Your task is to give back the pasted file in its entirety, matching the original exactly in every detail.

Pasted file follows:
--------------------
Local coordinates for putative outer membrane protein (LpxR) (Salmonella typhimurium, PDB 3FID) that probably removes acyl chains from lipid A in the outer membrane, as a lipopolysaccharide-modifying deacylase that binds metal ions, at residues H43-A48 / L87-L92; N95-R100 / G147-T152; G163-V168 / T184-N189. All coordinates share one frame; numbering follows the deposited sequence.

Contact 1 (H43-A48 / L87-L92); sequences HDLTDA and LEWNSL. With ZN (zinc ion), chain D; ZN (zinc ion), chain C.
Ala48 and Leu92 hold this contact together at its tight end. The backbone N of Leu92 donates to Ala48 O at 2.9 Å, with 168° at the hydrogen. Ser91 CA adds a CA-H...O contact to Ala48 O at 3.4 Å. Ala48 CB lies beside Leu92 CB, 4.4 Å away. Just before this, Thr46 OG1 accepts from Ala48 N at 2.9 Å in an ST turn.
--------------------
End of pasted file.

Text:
Local coordinates for putative outer membrane protein (LpxR) (Salmonella typhimurium, PDB 3FID) that probably removes acyl chains from lipid A in the outer membrane, as a lipopolysaccharide-modifying deacylase that binds metal ions, at residues H43-A48 / L87-L92; N95-R100 / G147-T152; G163-V168 / T184-N189. All coordinates share one frame; numbering follows the deposited sequence.

Contact 1 (H43-A48 / L87-L92); sequences HDLTDA and LEWNSL. With ZN (zinc ion), chain D; ZN (zinc ion), chain C.
Ala48 and Leu92 hold this contact together at its tight end. The backbone N of Leu92 donates to Ala48 O at 2.9 Å, with 168° at the hydrogen. Ser91 CA adds a CA-H...O contact to Ala48 O at 3.4 Å. Ala48 CB lies beside Leu92 CB, 4.4 Å away. Just before this, Thr46 OG1 accepts from Ala48 N at 2.9 Å in an ST turn.